2-6 September 2024
Application start 1 February 2024
Application end 18 August 2024
Application end / With visa 28 July 2024
Fee: 1830 Swiss Francs
For many decades, the question of how businesses should address human rights abuses to which they are linked through supply chains, and trade and investment, has been contested. Victims in countries with weak legal systems have often been left without access to remedies when harmed by conduct connected to transnational corporations. In 2011, the United Nations Human Rights Council adopted the United National (UN) Guiding Principles on Business and Human Rights. The Guiding Principles are a set of 31 Principles that clarify the role of the State in protecting persons from human rights abuses connected to business activity. More importantly, the Guiding Principles establish a framework for corporate responsibility to respect human rights, including the provision of access to an effective remedy.
After more than a decade, the UN Guiding Principles have given rise to a variety of developments within the UN systems and in other regional and international organizations, as well as within national jurisdictions, to clarify the expectations for and regulate the conduct of business enterprises with respect to human rights. Within the UN system, human rights treaty bodies, as well as independent experts in special procedures, including the UN Working Group on Business and Human Rights, have set forth authoritative guidance on the concept of corporate responsibility to respect human rights. Many States have developed national action plans on business and human rights. National jurisdictions, as well as the European Union, have created mandatory rules for companies with respect to human rights due diligence, a novel concept set forth in the Guiding Principles. Different court systems and national human rights institutions have also utilized the Guiding Principles in addressing issues of access to remedy for transnational corporate human rights abuses.
Participants in this training course will examine how the UN Guiding Principles have been utilized to advance the concept of business respect for human rights throughout the UN system, including within the UN Human Rights Council, UN human rights treaty bodies, UN Special Procedures, UNCTAD, UNICEF, and the United Nations Development Program. In examining the impact of the Guiding Principles on other international organizations such as the International Labour Organization and the OECD, participants will also explore the impact of standards and guidance developed by these different bodies, and how governments, civil society and businesses interact with different organizations.
We will also examine recent regulatory developments in Europe, the EU, Latin America and Asia to advance business respect for human rights. These developments are the result of the interplay between international and domestic law but also link to cross-cutting global issues such as climate change and climate justice, sustainable development, and international trade and investment. Participants will also examine current debates and critiques of the Guiding Principles. Finally, participants will consider how business and human rights is a relevant fields that can be applied across different areas of human rights policy and practice.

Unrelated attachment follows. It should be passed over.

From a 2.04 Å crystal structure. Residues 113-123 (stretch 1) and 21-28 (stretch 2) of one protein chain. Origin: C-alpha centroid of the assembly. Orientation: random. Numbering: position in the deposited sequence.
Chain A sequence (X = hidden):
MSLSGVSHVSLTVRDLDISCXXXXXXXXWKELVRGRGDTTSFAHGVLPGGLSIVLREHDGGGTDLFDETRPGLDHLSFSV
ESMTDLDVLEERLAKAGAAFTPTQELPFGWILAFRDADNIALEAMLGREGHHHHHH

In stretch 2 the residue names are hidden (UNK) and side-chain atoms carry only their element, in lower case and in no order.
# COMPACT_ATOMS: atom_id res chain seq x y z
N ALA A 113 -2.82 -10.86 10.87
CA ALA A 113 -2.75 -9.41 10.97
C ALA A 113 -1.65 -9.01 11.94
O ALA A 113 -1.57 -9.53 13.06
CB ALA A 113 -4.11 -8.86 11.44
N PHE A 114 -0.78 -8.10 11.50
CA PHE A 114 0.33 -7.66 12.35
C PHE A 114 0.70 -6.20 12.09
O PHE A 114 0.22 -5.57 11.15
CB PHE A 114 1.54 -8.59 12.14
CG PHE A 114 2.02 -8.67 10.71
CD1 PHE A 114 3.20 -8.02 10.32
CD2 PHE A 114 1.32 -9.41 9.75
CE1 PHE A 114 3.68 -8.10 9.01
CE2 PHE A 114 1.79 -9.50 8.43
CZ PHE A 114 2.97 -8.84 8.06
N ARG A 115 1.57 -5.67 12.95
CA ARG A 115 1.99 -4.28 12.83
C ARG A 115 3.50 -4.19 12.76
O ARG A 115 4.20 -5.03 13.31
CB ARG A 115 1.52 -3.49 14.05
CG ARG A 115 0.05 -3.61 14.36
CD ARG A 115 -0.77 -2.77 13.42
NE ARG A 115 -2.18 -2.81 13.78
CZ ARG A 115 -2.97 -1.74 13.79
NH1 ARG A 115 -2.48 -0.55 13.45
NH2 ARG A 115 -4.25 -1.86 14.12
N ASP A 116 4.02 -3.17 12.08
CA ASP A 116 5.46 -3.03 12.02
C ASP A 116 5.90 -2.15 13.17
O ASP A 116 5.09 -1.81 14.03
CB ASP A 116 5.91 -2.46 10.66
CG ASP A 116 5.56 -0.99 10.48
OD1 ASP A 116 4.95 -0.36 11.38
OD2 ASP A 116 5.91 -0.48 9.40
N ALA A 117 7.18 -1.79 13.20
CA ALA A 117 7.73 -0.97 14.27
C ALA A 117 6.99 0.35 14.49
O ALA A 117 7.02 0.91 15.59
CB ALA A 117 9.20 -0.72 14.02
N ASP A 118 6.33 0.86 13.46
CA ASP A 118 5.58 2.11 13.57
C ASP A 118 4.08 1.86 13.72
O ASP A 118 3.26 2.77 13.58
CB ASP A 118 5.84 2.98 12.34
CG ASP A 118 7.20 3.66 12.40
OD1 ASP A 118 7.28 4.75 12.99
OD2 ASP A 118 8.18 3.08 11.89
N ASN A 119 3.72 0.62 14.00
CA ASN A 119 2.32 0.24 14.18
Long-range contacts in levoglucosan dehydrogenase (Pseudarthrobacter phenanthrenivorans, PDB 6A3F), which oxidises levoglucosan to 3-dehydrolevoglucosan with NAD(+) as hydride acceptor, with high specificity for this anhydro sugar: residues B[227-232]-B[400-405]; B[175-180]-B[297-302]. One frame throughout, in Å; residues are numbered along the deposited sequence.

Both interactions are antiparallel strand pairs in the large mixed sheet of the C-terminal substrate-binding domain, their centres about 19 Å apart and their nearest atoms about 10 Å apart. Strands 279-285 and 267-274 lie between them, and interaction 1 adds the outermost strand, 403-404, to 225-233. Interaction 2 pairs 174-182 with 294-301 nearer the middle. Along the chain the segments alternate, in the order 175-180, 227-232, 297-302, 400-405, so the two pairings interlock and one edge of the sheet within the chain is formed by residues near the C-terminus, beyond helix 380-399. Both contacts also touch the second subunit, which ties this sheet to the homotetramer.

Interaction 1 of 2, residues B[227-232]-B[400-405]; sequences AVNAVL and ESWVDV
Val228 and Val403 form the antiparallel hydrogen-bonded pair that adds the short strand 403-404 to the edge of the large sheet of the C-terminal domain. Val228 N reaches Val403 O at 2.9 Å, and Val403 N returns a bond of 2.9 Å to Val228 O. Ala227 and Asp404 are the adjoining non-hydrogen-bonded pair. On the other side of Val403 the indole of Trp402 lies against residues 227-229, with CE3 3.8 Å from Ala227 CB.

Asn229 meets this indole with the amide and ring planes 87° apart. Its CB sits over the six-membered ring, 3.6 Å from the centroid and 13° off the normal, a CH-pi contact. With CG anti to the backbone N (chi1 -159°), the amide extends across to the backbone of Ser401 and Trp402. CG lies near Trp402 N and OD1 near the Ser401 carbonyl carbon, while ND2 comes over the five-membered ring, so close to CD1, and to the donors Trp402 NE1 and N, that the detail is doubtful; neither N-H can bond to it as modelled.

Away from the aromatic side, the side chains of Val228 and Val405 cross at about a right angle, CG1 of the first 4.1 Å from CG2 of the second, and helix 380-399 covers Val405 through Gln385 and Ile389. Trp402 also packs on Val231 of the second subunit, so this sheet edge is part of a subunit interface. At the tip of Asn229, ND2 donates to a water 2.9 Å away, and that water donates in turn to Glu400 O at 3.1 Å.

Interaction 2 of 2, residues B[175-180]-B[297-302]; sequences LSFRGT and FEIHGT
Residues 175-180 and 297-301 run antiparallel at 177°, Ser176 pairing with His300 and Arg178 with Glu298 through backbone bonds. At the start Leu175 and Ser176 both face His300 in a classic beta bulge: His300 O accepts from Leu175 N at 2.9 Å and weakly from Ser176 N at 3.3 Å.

The course will draw on experts from major UN bodies in Geneva and elsewhere, as well as experts from academia, government, business and civil society.
The course will cover the following issues
At the end of this course, participants will
The course can be followed in Geneva or online.
All participants in our training course have access – ahead, during and following their course – to a dedicated community platform (on Mighty Network). This community brings together all the participants to our courses who have unlimited access to the training materials and resources shared during their course and can exchange with all the alumni of the Geneva Human Rights Platform Training Hub.
This training course is designed for staff of NGOs, research institutes, UN agencies (especially members with experience in fieldwork) and other national and international organisations, members of NHRIs, business enterprises and representatives of governments and academia.
Participants who successfully complete the training course receive a certificate of participation from the Geneva Academy.
The training fee for this five-day programme is 1,830 Swiss Francs and includes tuition costs, course materials, 5 lunches, and refreshments during coffee breaks.
All participants are responsible for their own travel costs to Geneva, including Swiss visa fees and evening meals (approximately 30 Swiss Francs per meal).
The training fee for those attending the course online is 1,550 Swiss Francs.
There is a 30 percent discount for PhD and master students.
The fee is payable as soon as your place has been confirmed. As places on the training course are limited, participation can only be secured through the payment of the fee. In case of cancellation by the participant, CHF 200 won't be returned.
* These two discounts cannot be combined.
Applications for this course will open soon.
If you have questions, do not hesitate to contact us: traininghub[at]geneva-academy.ch
Anita Ramasastry is one of the leading academics and a pioneer in the field of business and human rights and the linkages between corruption and human rights.
Her main research interests are business and human rights, investment law and human rights, economic, social and cultural rights, and transitional justice.
Tram 15, Direction Nations - tram stop Butini
Bus 1 or 25, Direction Jardin Botanique - bus stop Sécheron
Villa Moynier is accessible to people with disabilities. If you have a disability or any additional needs and require assistance in order to participate fully, please email info[at]geneva-academy.ch
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